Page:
Attorney Rich Vaughn is founder and principal of International Fertility Law Group, one of the world’s largest and best-known law firms focused exclusively on assisted reproductive technology, or ART, including in vitro fertilization (IVF), surrogacy, sperm donation or egg donation. Rich is co-author of the book “Developing A Successful Assisted Reproduction Technology Law Practice,” American Bar Association Publishing, 2017.

Peiya Wang
PEIYA WANG(王培娅)
Paralegal (律师助理)

Peiya Wang joined IFLG as a paralegal in 2015, where she manages surrogacy, egg donation and parental establishment cases and provides translation services for many of IFLG’s international clients. Peiya received her bachelor’s degree from Beijing Technologies and Business University, where she majored in Marketing. She moved to the United States in 2012 to attend Northeast University in Boston, Massachusetts, receiving a Master of Science degree in Global Studies and International Affairs in 2014. Peiya moved to Los Angeles in 2015 and received her paralegal certification from UCLA Extension. When away from the office, Peiya is a dragon boat paddler and a ballroom dancer, where she favors Rumbas and Cha-chas. She is fluent in Mandarin and English.

Luis Sosa
LUIS SOSA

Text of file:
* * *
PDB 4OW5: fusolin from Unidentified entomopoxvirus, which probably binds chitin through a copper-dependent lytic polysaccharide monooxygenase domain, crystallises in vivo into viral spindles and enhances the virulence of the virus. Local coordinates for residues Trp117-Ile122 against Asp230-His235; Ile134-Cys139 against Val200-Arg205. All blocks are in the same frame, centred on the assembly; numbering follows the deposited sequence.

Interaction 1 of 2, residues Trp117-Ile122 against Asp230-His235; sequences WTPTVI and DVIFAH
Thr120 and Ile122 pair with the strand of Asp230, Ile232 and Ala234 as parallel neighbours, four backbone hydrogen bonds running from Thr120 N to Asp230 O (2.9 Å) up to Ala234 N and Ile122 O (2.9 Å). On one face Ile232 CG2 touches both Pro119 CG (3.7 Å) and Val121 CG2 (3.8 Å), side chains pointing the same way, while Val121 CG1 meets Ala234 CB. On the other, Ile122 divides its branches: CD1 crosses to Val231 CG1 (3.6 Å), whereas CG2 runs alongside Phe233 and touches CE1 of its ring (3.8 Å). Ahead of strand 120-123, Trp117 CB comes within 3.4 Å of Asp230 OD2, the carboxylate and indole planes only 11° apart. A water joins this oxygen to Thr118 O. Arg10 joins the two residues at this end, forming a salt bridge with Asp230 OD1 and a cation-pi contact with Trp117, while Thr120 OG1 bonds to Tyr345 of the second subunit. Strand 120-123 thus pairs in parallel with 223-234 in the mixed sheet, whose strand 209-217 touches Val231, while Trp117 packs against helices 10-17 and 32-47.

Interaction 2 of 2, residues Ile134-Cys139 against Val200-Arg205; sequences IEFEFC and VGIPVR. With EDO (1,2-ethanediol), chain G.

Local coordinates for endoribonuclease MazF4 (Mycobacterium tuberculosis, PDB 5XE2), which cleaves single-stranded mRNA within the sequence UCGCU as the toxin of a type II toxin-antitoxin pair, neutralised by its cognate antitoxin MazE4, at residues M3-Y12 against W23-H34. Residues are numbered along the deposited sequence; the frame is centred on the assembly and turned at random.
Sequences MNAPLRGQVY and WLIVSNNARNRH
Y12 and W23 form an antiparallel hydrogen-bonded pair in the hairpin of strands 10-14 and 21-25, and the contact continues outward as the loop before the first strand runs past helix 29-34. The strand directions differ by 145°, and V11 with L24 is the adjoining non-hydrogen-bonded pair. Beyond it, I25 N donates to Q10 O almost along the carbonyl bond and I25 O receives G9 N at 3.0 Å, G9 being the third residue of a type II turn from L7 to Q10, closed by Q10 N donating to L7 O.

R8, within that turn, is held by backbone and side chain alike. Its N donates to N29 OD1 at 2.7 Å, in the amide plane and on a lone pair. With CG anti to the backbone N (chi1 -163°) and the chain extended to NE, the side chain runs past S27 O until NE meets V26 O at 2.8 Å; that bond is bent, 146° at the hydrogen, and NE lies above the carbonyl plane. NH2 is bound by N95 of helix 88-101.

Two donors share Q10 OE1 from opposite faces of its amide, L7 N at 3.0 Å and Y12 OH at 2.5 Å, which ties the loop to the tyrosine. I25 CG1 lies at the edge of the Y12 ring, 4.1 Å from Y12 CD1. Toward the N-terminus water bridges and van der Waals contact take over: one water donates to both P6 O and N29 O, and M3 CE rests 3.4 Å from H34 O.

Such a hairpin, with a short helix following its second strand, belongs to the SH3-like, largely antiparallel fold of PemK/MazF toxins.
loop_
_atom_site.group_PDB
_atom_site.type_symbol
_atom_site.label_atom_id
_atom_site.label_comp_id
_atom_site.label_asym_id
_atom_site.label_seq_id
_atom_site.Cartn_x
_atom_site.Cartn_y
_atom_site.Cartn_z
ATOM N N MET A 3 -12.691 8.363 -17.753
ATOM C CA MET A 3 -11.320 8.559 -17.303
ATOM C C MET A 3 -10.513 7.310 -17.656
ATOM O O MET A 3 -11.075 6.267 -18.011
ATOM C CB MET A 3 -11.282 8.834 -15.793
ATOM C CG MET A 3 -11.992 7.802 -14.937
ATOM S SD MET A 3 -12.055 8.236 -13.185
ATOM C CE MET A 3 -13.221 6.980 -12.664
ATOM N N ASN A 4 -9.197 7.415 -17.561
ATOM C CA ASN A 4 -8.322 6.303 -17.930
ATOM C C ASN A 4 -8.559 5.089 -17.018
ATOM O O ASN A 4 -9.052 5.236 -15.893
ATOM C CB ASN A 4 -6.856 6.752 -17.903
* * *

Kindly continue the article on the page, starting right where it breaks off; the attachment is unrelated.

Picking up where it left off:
Paralegal

Luis R. Sosa joined IFLG as a paralegal in 2016, where he enjoys pursuing his passion for family and reproductive law. While working toward his bachelor’s degree at Florida International University, Luis worked as a paralegal and legal assistant for family law litigation firms in Miami and Washington, D.C. As a paralegal and case manager for IFLG, Luis, who is bilingual in English and Spanish, manages surrogacy, egg donation and other reproductive law cases. In addition to spending time with husband Randy and dog Marty, Luis enjoys being outdoors and appreciating the arts.

Toni Hughes
TONI HUGES
Paralegal

After receiving her B.S. in Business Management, Toni joined IFLG to pursue her dream of working in the legal field. As a Paralegal with over 10 years of experience in the assisted reproduction technology field, Toni is our Managing Paralegal, responsible for training and managing our paralegal staff. From drafting legal documents to assisting our clients with post-birth matters, Toni embraces the challenge of learning something new in this field each day. Besides spending time with her son, Jordan, Toni enjoys exploring new things, cooking, spending time with family and friends, and serving as a Youth Advisor for “Next Generation.”

Miesha Cowart
MIESHA COWART
Financial Coordinator

Miesha Cowart joined IFLG as a financial specialist in 2014 following a successful career in development and business finance. Miesha previously worked for 10 years in the construction industry as a controller and for 13 years as Development Coordinator for the non-profit U.S. Fund for UNICEF. In her free time, Miesha works with “Next Generation” at her church. “They are my heartbeats!” she says of the youth in her community.

Kim
KIM DEVEREAUX
Paralegal